William Wallace: the Man, the Myth, the Legend
William Wallace is said to be Scotland's greatest hero. For this statement, their have been countless legends and myths written about him. Some of these have some fact to them, others do not. One fact that we do know is that he led the Scottish in their struggle to free themselves from England near the end of the Thirteenth century. Though William Wallace's life was not long compared to today's standards, living until 35, he led a life in which few can relate to or be compared with. His legacy has lived on through movies, books, and plays, each telling the story a little different. Though no one knows what truly happened during his life, partly due to the fear he struck in English writers, he was a great warrior of Scotland and natural born leader. Even though accurate representations of his life are available, one thing is for sure; Sir William Wallace is the greatest hero Scotland has ever seen and one of the greatest heroes of the world.
William Wallace was born around the year 1270. He was one of three sons had by his father Sir Malcolm Wallace and his mother whose name is not actually known, but is believed to be the daughter of Sir Hugh Crawford, Sheriff of Ayr. William had two brothers, William's younger brothers' name was John and his older brother's name was Malcolm. Malcolm's name was taken from their father, which unfortunately for William being a second son gave him none of his father's land or titles later in life. As a child William lived with his uncle, a priest, in a town called Dunipace. While William and his younger brother John lived peaceful lives in the country, they also practiced the martial arts of the time, including swordsmanship and horsemanship. These skills of course would later help him in his conquest to free Scotland. By the age of sixteen, William was preparing to follow his uncle's footsteps and go into the priesthood. In these times this was very common, the oldest son would gain control of the land and stay with the father while the younger sons would be sent to study at the church. But his uncle had a different direction for William to go in; he wanted William to continue his education, giving William the values of liberty and the essence of freedom which would later become the basis for the journeys in his life.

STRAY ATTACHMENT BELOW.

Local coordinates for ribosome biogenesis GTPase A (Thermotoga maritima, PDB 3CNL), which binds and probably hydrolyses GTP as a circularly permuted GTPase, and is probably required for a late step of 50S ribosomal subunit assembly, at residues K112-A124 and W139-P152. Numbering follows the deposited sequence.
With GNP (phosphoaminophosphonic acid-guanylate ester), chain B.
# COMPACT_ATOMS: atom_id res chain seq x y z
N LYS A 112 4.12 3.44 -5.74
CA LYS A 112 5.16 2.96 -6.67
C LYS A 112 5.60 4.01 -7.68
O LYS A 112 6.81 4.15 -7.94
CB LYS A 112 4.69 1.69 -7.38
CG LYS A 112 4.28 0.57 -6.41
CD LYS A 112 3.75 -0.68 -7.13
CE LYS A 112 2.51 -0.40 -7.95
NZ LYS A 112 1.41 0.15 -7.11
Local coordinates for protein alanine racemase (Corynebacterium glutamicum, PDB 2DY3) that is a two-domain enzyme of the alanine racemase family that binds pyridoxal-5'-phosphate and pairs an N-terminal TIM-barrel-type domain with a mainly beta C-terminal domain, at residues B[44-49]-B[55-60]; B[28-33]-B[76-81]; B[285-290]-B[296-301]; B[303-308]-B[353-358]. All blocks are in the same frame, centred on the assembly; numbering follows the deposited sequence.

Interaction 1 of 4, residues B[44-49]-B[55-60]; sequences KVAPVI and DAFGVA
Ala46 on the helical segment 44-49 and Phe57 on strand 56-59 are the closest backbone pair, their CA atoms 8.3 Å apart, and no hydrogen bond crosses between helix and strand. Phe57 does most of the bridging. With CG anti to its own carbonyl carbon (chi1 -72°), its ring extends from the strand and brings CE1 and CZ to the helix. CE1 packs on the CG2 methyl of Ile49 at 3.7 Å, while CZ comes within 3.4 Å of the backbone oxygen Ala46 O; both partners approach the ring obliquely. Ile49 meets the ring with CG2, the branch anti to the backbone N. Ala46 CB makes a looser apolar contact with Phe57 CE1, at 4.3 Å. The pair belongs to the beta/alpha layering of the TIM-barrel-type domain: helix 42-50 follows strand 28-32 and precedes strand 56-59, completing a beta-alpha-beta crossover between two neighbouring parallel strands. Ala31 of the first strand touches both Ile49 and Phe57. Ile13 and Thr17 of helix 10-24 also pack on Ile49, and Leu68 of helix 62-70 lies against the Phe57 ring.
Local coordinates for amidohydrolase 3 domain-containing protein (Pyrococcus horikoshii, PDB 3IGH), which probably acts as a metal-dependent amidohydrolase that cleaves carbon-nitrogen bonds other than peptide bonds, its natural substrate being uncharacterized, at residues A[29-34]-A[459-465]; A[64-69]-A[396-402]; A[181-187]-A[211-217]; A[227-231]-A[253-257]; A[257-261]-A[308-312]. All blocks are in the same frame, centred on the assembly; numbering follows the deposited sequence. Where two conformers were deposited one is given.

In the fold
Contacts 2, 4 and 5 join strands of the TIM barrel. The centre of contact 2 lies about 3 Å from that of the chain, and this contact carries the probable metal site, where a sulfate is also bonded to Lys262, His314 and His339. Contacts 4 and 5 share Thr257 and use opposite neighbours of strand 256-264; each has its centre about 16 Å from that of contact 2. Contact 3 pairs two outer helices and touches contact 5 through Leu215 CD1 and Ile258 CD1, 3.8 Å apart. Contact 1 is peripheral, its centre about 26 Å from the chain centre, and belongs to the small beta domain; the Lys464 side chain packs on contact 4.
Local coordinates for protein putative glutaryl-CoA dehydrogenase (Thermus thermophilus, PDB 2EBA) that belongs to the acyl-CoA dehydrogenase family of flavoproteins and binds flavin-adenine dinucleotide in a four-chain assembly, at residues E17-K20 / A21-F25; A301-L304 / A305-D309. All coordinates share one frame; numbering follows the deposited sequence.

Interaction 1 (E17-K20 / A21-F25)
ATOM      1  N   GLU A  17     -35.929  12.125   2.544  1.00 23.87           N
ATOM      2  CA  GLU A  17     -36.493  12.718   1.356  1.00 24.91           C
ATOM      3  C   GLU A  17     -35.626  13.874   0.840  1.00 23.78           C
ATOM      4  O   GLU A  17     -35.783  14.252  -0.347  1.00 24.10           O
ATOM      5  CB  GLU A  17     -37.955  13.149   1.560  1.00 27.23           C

William continued his education in Dundee. Here he met John Blair, who became a Benedictine monk soon after their meeting. Later he eventually left the monastery and joined his friend William becoming his chaplain and comrade in the resistance against England. In this school he also met and befriended Duncan of Lorn and Sir Neil Campbell of Lochawe. Both of these men would later take part in Williams's battles.
In 1921, Malcolm Wallace was killed in a battle with English troops. This could have only increased William's drive to fight for freedom from the English. During this time, not very much is known about William's life. Traveling around as an outlaw is what he most likely did, trying to avoid the English.
Around the time William was born, King Henry III the king of England died. King Edward I came to power on August 18th, 1274. King Edward I was also known as Edward "Longshanks." He was given this name due to his well proportioned body and above average height. King Edward I felt he was the feudal superior to the Scottish crown and wanted to manipulate a Scottish monarch that he himself would install. By underestimating the Scottish and trying to do this, the Scottish turned against him. In 1297, after Edward marched his armies north to Scotland, he conquered Scotland after a five month campaign. Imprisoning John de Balliol, the ruler of Scotland, King Edward I announced himself ruler of Scotland. The government of Scotland however was placed in the hands of an Englishman, Hugh Cressingham.
Shortly after these events occurred, widespread disorder and defiance against England arose in the...
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